3. When Christians took the upper hand in the 4th c., they successfully ERASED most antichristian writings (both pagan and Jew). Jewish antichristian polemics was mostly confined to the (linguistically impervious) Talmudic tradition. The documentary picture is hopelessly unbalanced.
    4. The very idea and ideology of antisemitism (i.e. persecuting Jews AS Jews) is at best late antique (Justinian’s laws with their admixture of politics and religion) and on. Looking for it when it could not have existed is a waste of time.
    5. Texts as Mt 27:25 were used as weapons in new contexts. The NT posits Jesus’ disciples / Church as the true accomplishment of the promises to Israel. Therefore, traditional Judaism was deemed obsolete (at best), and its role forgotten (see Marcionism, Gnosticism, time and time again), and also Paul’s affirmation that they will revert in the final times went to the dustbin (i.e. WE should wait until then and THEY should still exist and not be suppressed, since all is in God’s hands). Have we Christians been playing God?

  5. One of the stranger manifestations of this tendency is that people think the writer Georgette Heyer (a Christian lady of secular Jewish family) was anti-Semitic. This is largely because she has a scene in one of her novels where she totally takes apart the English stereotype of the wicked Jewish moneylender, while showing that a moneylender could be wicked and of Jewish ancestry without being a stereotype.

    But nowadays, a comedic scene like that is not understood unless one labels it explicitly, and sometimes not then.

  6. On the other hand, there are some patristic writers who really do say objectionable things about Jews, and it really does look like the result of feuding in their geographical area. Many (not all) Spanish Christian writers had a problem with Spain’s relatively large Jewish population. Some of this was exacerbated (I think) because Jewish and Visigothic Arian theology could be made to work together a lot easier than Jewish and Trinitarian Catholic theology. I don’t know whether there was much conversion to Judaism going on, but there may have been.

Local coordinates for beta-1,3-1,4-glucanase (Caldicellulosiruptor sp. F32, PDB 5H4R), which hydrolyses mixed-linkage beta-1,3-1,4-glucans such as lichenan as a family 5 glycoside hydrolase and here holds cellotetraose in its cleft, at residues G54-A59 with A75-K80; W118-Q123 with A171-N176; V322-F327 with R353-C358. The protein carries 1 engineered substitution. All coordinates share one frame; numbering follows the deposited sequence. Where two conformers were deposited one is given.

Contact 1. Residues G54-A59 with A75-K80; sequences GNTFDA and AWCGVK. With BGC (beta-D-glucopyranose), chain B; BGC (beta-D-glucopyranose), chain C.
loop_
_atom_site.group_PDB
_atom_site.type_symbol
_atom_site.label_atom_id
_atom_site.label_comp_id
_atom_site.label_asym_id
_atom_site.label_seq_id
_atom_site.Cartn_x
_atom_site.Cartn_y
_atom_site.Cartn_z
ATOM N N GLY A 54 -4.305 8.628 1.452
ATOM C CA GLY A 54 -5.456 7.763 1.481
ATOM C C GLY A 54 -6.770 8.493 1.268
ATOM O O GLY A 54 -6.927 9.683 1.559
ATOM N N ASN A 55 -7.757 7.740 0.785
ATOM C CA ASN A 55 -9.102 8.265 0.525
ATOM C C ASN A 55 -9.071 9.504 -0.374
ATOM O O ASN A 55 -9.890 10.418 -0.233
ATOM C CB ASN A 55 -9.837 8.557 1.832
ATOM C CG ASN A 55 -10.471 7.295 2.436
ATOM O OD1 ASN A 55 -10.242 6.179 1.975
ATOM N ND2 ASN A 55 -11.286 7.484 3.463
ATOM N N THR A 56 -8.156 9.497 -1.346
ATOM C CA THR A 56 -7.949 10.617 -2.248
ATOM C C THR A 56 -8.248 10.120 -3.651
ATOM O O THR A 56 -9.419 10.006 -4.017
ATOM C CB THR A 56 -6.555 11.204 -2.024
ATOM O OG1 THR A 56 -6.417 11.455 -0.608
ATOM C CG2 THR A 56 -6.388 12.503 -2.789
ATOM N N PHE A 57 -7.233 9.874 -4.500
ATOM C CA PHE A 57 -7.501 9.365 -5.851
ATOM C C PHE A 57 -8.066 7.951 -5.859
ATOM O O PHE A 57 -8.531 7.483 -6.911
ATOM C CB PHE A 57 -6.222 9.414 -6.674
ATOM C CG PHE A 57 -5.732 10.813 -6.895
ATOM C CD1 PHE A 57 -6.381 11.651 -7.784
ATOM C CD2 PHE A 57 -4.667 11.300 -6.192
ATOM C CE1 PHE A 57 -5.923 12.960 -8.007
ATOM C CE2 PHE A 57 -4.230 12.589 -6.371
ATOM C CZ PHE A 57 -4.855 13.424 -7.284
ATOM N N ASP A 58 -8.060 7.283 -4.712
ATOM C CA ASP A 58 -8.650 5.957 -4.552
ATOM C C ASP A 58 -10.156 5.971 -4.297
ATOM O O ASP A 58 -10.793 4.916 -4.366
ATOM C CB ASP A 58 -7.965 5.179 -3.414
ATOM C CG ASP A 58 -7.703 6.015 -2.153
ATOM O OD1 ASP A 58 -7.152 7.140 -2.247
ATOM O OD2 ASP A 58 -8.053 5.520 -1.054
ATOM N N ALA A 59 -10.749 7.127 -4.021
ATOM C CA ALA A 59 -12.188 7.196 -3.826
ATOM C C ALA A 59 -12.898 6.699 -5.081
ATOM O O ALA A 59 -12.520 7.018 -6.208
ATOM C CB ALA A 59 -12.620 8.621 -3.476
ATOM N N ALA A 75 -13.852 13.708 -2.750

But anyway, it seems almost as if a lot of animus against Visigothic Arians (who were the lords in charge, and thus couldn’t be preached against too nastily) got projected onto Spanish Jews, and then it stayed there after the Visigothic nobility converted to Catholicism again.

    The really weird one was Julian of Toledo, a guy from a Jewish family who was raised Christian and who became Archbishop of Toledo and Spain’s first primate. He seems to have been very defensive about his heritage, and actually apologizes to his correspondent for sending a book by a Jewish messenger because he was the only guy traveling to his buddy’s city. He also seems to have been behind some fairly harsh laws against Jews.

    Anyway, then when the Muslims invaded, even though Spanish Jews didn’t really get that great a deal (despite what writers today like to claim), they were still not going to face the exact same religious challenges as Trinitarian Catholics in Muslim-occupied areas. Catholics may have been unaware of the full extent of how Jews were harassed under dhimmi laws, because it may not have been visible to them. So criticism of Muslims often seems to have been veiled as talk about “Gentiles,” but Jews were an openly available target; and anything from Spanish patristics that wasn’t nice seems to have been used by those looking for excuses to be nasty. And again, the transferred resentment and prejudice of Christians seems to have stuck on Spanish Jews after the obvious “reasons” went away.

    But Spain isn’t a normal country.

    The main problem with anti-Semitism in Europe seems to have been the same thing that caused the Templar Order to get destroyed, and the Cistercian Order to have its forests and ironworks taken away – envy and greed. If you shunt a minority group into being the only ones who do certain trades, or if the minority group is the only one which develops and invents certain trades, and then the minority group makes money, they are a target. (And if you have a society that tends to blame witchcraft and poisons and plots whenever anything goes wrong, and you stop having an opposed social structure of religion and government that slaps down that nonsense whenever it shows up, you blame the minority group even in preference to blaming nasty old ladies without protective relatives, or that guy down the road whom you don’t like.)

    Anti-Semitic use of patristics or Bible quotes as “justification” usually seems to be a case of slapping paint on something that the perpetrators already wanted to do.

Leave a Reply